Robbie Lee's Lace is not the actual lead character of the movie though, that would be Maggie as played by Joanne Nail, the good bad girl (you know, the one who actually has a conscience, never betrays the trust put in her and the like) - but Joanne Nail is way too much of the likeable, healthy smalltown American girl to really leave much of an impression, and thus it's left to Robbie Lee to carry the film - not so much because she is such a good actress, but because she is believable as the tough-as-nails bitch who breaks out in tears when her man (Asher Brauner) tells her to have an abortion after learning she's pregnant. When Joanne Nail on the other hand hooks up with a black Maoist girlgang, this comes off as totally unbelievable, not only because the plot element as such is rather ridiculous but also because she simply fails to carry the scene.

Obviously, the studio bosses knew about Nail's deficiencies and Lee's strengths, which is why Robbie Lee received top-billing on Switchblade Sisters.


Today, Switchblade Sisters is seen as nothing short of a cult classic, mainly because arthouse favourite Quentin Tarantino left no stone unturned to camaign for the film, he even gave it a theatrical re-release and released it on DVD on his own label, Rolling Thunder Pictures, but back in the days, the film barely made a ripple, it was just another in an almost infinite number of grindhouse flicks, most certainly one of the better ones, but nothing anyone back then went wild about ... and after three grindhouse epics, Robbie Lee must have noticed that her cinematic career went nowhere in particular.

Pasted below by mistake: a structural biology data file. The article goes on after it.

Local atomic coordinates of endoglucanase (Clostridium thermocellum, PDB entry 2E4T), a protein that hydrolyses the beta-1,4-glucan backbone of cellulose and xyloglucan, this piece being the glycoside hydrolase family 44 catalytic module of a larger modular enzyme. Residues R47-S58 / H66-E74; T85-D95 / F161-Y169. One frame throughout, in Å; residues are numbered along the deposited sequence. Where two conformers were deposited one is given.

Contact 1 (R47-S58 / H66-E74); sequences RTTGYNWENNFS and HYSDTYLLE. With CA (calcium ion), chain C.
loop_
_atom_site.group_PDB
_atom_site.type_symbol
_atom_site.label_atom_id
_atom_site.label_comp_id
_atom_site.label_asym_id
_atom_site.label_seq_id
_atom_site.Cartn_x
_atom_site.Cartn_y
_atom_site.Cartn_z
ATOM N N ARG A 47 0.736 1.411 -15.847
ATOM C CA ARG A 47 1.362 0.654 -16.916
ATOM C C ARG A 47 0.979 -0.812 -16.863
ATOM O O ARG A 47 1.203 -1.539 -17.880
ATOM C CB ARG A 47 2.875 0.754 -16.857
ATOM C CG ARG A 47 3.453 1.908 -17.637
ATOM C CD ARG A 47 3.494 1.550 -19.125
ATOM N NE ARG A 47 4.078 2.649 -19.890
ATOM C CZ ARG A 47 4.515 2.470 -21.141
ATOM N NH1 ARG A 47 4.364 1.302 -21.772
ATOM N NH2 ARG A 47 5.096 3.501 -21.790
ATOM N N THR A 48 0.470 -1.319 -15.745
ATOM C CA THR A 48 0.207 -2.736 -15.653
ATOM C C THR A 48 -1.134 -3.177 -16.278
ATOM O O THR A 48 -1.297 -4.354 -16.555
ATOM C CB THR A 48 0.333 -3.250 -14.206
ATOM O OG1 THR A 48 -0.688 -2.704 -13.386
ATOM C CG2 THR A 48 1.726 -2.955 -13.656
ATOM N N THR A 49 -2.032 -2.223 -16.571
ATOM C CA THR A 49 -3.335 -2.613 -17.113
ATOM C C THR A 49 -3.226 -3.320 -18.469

(At this point, it might be interesting to note that Robbie's mother Georgia Lee had supporting parts in Big Bad Mama, Linda Lovelace for President and Switchblade Sisters, despite the trashy and sometimes even sleazy contents of these films ... which is interesting especially regarding Georgia's many roles in reverend Billy Graham's films.)

Seeing no future for her in feature films, Robbie Lee next turned to television, but besides supporting roles in series like The Six Million Dollar Man and Police Woman (both 1975), that career move led to precious little.


Robbie Lee's career actually did not take off again until the early 1980's, when she started working as a voice actress on children's TV shows, first and foremost on Rainbow Brite (1983 - '85), Q*Bert (1983), The Getalong Gang (1984 - '86) and the Pound Puppies (1988) - and as a voice actress, she achieved the kind of fame she never could achieve as actress and was held in high regard in the business.


In 1984, Robbie made a one-off return to the moviescreens, playing a role in the film My Therapist (Gary Legon), a comedy about a sex therapist played by porn star Marilyn Chambers ... but despite the presence of Chambers and grindhouse regular George 'Buck' Flower, My Therapist is a pretty straight, non-porn comedy nobody needs to be too ashamed about ... too bad the film today is pretty much forgotten.


The last few years, it has grown a bit quiet about Robbie Lee, mainly because she took a deliberate break from the filmworld, but now (2008) she plans to return, this time focussing on behind-the-camera-work, as she - through her own production company Dreamin Ridge Ranch Productions (named after her Southern California ranch) - plans to produce a web-based TV-series bringing to the screen many of her short stories ...


© by Mike Haberfelner

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Robots and rats,
demons and potholes,
cuddly toys and
shopping mall Santas,
love and death and everything in between,
Tales to Chill
Your Bones to

is all of that.


Tales to Chill
Your Bones to
a collection of short stories and mini-plays
ranging from the horrific to the darkly humourous,
from the post-apocalyptic
to the weirdly romantic,
tales that will give you a chill and maybe a chuckle, all thought up by
the twisted mind of
screenwriter and film reviewer
Michael Haberfelner.


Tales to Chill
Your Bones to

the new anthology by
Michael Haberfelner


Out now from




On the same day
a Burglar wants to kill you
and your Ex wants
to make up ...
... and for the life of it,
you can't decide


A Killer Conversation

produced by and starring
Melanie Denholme
directed by
David V.G. Davies
written by
Michael Haberfelner
Ryan Hunter and
Rudy Barrow

out now on DVD